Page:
U.S. Bill to Extend Middle-Class Tax Cuts Likely to Stall After House Vote [Bloomberg]
At least six House Democrats said yesterday that they would vote against the measure or were considering doing so because they either agreed with Republicans or were concerned about the $3 trillion measure’s effect on the growing federal budget deficit. The House has 255 Democrats and 179 Republicans.
Even if the measure passes the House, Senate Minority Leader Mitch McConnell of Kentucky said Republicans would block its passage in his chamber because it would amount to a tax increase for high earners.
World Cup Bids Go Down to the Wire [WSJ]
As you may recall, PwC had a big hand in England’s push to land the 2018 Cup. The announcement comes today circa 9 am, although the Journal states, “keeping with the opaque nature of international football politics, no one knows exactly when or how the result will be announced.”
Morrison & Company merges with WithumSmith+Brown [AW]
Forensic accounting firm Morrison & Company, P.A., has merged with New Jersey-based CPA firm WithumSmith+Brown, P.C. (WS+B). Effective this week, the union adds 14 professionals to the WS+B roster.
The Morrison & Company staff currently based in the Paramus office will remain at that location, under the WS+B name.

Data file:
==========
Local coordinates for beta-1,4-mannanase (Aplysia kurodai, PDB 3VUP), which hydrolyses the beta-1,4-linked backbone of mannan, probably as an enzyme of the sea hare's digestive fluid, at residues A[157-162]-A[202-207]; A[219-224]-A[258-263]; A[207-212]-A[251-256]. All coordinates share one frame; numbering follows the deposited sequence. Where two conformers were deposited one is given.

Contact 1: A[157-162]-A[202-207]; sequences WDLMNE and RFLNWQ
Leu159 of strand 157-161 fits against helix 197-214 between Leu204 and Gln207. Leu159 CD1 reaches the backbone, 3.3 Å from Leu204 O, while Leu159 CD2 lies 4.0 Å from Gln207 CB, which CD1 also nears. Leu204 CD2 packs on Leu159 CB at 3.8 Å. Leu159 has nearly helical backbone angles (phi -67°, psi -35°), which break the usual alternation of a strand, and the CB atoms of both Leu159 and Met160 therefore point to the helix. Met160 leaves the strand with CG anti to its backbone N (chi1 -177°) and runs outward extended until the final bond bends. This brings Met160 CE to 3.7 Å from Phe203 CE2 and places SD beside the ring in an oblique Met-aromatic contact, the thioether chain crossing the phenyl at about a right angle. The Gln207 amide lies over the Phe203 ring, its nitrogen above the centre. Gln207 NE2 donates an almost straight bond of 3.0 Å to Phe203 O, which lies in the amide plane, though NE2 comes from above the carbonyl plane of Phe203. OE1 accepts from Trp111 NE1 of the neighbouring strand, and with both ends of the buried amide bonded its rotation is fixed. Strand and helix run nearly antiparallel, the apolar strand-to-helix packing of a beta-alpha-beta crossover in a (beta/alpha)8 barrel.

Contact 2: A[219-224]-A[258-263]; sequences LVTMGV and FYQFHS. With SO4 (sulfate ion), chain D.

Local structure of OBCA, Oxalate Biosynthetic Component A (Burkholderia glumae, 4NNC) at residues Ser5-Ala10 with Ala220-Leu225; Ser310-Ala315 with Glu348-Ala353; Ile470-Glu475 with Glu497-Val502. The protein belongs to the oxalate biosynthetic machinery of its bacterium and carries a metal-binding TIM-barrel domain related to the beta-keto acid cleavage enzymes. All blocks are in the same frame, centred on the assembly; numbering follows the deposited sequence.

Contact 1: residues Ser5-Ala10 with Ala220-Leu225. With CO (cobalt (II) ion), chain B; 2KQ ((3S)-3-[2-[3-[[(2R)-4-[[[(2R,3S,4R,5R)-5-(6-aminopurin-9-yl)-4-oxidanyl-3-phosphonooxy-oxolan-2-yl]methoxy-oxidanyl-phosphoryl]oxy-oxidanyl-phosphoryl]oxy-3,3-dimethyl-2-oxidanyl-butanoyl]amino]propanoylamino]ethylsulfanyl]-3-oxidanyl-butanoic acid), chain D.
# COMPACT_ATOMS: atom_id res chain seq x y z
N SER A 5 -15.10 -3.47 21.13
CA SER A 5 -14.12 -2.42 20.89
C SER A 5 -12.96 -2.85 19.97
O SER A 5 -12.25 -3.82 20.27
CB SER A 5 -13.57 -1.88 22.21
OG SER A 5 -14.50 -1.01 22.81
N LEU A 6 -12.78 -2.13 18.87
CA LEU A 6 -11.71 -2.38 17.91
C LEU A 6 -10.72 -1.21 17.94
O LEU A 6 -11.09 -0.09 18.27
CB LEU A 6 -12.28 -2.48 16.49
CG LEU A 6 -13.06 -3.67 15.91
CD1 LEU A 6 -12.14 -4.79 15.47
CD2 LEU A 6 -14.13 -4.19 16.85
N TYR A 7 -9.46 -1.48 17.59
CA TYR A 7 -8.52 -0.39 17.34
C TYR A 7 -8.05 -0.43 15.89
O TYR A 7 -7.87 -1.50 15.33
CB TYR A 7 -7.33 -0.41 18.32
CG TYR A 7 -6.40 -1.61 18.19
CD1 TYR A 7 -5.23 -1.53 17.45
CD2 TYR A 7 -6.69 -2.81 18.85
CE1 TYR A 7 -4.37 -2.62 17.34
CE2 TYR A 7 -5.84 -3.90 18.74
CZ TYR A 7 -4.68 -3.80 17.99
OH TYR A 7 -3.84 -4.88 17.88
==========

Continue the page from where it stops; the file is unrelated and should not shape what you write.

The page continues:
Green Mountain Coffee Roasters, Time to Spill the Beans? [White Collar Fraud]
Sam Antar wants some hippies in Vermont to share all the details about their accounting errors.
Senate votes to exempt CPAs from ‘red flags rule’ [CPA Success]
The AICPA reports that the Senate has passed the “Red Flag Program Clarification Act of 2010,” a measure that narrows the definition of “creditor” in the Fair Credit Reporting Act and thus likely excludes CPAs and CPA firms from having to comply with the Federal Trade Commission’s “red flags rule,” which requires certain business entities to “develop and implement written identity theft prevention programs” that could detect the red flags that signal identity theft.
The Obama Deficit Panel’s Tax Reform Version 2.0 [TaxVox]
The wonks at the Tax Policy Center feel that 2.0 is “specific and more realistic than their initial plan.”